Is Indian economy heading towards slowdown?

The estimates for the second quarter have shown that the GDP growth rate has reduced to 7.1% from the robust growth of 8.2% witnessed during the first quarter.

Heading for a slowdown?

  • Gross value added (GVA) for the five of the eight sectors reflected a slowdown from the first quarter. Only utility services, public administration, defence and other services, and trade, hotel, transport, communication and broadcasting services bucking the trend.
  • GVA growth in agriculture, forestry, and fishing eased to 3.8%, from 5.3% three months earlier.
  • With distress in the farm sector, below-normal monsoon rains and a shortfall of over 8% in rabi sowing, the outlook for rural demand remains challenging for the next couple of quarters.
  • Growth in private final consumption expenditure slowed down to 7%, compared to 8.6% in the first quarter. This shows the demand weakness in the hinterland.
  • Even though manufacturing sector has posted a 7.4% expansion, there was a cause of concern because the momentum has almost halved from the June quarter’s 13.5% and has slipped back nearer to the year-earlier level of 7.1%.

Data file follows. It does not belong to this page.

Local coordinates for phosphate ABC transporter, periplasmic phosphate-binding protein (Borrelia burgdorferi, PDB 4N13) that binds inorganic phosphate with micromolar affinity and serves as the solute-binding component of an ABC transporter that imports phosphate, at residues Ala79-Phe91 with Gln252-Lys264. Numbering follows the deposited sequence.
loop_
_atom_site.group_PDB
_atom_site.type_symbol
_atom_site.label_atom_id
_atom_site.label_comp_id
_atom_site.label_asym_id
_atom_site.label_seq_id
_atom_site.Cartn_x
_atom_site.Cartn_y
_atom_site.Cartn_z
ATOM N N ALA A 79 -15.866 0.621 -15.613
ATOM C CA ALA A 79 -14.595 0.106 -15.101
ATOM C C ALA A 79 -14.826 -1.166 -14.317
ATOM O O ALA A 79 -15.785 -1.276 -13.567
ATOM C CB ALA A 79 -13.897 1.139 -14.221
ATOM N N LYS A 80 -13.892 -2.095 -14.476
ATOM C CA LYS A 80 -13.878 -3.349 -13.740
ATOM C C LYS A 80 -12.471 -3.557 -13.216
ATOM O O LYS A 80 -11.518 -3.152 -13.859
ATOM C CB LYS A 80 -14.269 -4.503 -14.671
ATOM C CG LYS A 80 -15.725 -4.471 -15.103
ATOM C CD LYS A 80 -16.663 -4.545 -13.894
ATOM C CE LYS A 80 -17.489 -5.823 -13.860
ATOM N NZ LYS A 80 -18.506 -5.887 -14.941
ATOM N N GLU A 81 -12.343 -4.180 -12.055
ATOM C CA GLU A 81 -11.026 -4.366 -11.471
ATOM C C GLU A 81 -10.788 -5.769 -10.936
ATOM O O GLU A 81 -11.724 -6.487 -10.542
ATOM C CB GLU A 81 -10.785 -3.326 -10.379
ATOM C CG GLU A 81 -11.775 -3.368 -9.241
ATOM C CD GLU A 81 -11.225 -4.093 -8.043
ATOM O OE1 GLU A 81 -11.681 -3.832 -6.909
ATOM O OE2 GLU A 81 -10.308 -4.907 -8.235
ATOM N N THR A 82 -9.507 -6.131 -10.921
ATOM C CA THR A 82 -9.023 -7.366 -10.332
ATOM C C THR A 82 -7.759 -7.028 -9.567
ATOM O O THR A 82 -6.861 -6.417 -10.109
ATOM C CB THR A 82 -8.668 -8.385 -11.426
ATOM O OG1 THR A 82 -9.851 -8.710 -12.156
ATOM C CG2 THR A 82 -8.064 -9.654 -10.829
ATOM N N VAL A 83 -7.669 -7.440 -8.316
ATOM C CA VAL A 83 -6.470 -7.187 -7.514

• The data of index of industrial production reveals that growth in manufacturing output remained stagnated at 4.6% through August-September. When viewed in conjunction with the weakness in car and two-wheeler sales, it suggests acceleration may be some time away.
  • The fiscal deficit has crossed the budget estimate for the full year in the first seven months

Limelight’s for the economy:

Not every finding is suggesting a less-than-encouraging picture. There are points which are painting an encouraging picture:

  • Gross fixed capital formation (GFCF) has expanded by a robust 12.5%, building on the first quarter’s 10% increase, and constituted 32.3% of GDP.
  • Non-food bank credit has shown signs of a recovery. There was a discernible prospect of an investment revival.
  • RBI research paper shows that improvement in investment activity is being driven by cyclical factors and the trend may last up to 2022-23 when the investment rate as measured by the GFCF is estimated to increase to 33% of GDP.

The same research paper has also pointed out that gross fiscal deficit as a key pressure point, given that borrowing by the government invariably crowds out investment demand. Multiple uncertainties are looming on the global trade and growth horizon. With elections approaching, India’s economic managers must be at their best to keep the momentum from sliding.

Published: December 4, 2018 | Modified:October 15, 2020

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